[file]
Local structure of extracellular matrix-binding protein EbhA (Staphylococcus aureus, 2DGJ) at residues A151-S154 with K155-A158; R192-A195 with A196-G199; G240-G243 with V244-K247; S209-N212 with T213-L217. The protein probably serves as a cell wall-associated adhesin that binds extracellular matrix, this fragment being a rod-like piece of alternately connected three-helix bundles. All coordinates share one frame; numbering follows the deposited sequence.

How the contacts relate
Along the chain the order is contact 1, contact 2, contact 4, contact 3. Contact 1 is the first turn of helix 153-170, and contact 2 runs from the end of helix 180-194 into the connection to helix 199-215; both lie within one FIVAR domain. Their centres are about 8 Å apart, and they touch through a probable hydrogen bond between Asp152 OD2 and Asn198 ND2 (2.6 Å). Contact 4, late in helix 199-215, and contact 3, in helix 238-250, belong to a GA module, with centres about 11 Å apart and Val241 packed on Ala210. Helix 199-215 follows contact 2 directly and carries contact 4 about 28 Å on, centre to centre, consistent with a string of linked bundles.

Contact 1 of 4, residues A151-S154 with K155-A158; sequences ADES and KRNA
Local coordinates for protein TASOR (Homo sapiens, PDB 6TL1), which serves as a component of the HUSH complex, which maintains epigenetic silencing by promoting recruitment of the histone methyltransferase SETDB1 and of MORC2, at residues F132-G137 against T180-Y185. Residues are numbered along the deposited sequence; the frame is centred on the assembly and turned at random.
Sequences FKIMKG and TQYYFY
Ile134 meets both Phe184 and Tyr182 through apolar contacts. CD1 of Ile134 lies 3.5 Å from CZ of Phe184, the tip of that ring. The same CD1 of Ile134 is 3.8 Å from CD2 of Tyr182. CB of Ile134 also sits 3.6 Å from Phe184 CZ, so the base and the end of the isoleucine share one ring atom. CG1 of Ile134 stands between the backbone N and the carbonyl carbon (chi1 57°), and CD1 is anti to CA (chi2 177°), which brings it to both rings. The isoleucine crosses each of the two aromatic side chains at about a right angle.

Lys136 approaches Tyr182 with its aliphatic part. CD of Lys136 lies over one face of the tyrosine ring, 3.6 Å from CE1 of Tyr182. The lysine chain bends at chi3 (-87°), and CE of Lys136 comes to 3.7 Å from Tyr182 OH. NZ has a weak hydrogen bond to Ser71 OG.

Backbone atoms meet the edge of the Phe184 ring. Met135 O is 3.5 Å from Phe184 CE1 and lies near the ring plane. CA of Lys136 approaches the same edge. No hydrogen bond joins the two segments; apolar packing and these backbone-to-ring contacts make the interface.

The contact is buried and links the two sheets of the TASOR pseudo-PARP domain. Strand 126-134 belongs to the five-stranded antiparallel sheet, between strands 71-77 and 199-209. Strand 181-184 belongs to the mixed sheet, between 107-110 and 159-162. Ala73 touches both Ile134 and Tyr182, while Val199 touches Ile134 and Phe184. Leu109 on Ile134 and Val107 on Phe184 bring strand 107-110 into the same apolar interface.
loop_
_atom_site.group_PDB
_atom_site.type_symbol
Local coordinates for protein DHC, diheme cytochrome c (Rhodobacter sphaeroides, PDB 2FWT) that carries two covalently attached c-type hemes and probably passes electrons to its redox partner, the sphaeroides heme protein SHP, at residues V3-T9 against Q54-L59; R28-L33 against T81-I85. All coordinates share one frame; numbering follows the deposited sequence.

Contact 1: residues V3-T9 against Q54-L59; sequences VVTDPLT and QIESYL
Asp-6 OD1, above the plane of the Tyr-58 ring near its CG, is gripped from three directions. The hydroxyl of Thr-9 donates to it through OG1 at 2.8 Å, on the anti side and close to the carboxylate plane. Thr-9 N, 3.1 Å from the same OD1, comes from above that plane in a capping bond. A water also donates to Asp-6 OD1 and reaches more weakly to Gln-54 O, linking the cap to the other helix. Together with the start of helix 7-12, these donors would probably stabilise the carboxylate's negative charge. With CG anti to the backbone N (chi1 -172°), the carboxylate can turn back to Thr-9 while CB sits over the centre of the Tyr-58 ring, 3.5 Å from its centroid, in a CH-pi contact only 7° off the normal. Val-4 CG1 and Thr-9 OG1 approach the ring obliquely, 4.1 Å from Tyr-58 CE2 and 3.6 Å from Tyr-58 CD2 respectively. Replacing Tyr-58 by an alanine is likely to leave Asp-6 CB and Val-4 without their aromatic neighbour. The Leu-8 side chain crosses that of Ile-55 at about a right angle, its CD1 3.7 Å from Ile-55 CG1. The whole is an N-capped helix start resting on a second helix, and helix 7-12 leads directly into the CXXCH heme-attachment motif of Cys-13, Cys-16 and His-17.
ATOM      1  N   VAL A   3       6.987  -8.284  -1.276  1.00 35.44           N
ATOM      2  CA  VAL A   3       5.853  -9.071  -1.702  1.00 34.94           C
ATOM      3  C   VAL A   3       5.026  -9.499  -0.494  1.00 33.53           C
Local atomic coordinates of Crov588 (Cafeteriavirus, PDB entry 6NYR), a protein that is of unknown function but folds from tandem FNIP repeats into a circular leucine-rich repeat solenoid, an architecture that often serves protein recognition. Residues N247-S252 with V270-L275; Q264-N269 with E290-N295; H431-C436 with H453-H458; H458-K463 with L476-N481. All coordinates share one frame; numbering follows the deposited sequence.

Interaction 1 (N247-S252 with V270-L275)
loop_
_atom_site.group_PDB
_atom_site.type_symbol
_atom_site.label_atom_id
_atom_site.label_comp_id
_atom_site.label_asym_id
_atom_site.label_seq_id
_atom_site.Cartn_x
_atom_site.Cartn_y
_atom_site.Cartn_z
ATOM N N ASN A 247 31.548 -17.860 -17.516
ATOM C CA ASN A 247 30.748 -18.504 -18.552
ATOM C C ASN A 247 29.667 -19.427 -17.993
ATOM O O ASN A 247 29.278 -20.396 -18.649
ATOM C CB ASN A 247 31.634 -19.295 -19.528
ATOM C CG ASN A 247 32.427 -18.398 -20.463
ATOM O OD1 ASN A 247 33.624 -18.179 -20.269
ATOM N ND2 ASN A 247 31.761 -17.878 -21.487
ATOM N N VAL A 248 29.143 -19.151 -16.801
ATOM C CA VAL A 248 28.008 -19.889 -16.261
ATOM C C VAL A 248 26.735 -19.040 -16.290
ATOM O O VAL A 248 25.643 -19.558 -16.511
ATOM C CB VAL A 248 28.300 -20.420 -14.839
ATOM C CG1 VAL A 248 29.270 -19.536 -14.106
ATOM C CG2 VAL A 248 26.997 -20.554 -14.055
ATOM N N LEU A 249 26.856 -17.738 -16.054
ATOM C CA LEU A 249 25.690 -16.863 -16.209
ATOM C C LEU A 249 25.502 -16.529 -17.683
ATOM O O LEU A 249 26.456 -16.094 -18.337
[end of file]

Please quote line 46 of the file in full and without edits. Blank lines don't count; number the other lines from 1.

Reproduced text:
ATOM C CG2 VAL A 248 26.997 -20.554 -14.055